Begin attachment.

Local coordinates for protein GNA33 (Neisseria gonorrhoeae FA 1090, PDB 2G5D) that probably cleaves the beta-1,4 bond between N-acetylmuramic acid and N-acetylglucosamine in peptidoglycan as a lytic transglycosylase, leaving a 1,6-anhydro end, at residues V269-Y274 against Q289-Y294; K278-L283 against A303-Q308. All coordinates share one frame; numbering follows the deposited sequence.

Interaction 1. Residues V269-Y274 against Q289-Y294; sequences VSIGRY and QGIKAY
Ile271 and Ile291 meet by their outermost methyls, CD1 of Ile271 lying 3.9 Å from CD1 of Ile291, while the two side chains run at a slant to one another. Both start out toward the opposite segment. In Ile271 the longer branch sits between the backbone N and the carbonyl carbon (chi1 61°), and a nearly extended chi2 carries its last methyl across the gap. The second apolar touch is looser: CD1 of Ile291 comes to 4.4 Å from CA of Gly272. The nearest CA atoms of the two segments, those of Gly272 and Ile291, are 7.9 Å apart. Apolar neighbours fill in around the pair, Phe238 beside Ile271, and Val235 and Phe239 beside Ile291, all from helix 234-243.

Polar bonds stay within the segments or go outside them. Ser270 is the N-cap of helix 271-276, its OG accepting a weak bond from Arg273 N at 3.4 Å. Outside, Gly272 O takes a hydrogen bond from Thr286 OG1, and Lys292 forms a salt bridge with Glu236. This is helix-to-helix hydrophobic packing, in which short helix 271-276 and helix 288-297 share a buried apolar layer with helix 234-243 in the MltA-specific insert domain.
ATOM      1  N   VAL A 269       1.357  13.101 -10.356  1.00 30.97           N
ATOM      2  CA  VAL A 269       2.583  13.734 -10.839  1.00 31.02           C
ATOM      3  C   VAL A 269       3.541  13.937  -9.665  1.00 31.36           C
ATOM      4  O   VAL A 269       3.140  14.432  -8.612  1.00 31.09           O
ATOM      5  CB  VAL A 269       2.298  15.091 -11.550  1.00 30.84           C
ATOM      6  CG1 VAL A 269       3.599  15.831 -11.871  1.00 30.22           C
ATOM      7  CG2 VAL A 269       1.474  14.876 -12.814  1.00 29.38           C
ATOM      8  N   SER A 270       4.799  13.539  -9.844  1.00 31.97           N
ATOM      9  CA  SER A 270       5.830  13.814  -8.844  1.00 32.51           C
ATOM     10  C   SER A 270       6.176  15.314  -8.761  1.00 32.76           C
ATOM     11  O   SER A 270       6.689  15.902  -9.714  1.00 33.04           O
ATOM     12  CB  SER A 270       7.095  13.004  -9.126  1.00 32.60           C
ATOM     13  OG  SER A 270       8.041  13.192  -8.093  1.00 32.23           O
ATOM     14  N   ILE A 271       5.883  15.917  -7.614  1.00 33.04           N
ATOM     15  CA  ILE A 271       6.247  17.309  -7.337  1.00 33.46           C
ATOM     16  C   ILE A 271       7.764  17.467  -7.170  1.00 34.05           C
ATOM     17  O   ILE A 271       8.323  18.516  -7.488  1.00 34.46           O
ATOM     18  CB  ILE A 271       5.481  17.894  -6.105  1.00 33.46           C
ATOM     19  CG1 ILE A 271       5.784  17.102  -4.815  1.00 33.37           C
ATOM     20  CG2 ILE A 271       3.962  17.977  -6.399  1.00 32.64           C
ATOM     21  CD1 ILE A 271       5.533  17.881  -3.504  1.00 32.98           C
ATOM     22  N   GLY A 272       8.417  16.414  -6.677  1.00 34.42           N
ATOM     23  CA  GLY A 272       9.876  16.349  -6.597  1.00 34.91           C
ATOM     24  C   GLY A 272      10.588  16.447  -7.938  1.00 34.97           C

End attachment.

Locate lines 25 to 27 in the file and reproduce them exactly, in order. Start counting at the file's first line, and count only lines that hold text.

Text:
ATOM     21  CD1 ILE A 271       5.533  17.881  -3.504  1.00 32.98           C
ATOM     22  N   GLY A 272       8.417  16.414  -6.677  1.00 34.42           N
ATOM     23  CA  GLY A 272       9.876  16.349  -6.597  1.00 34.91           C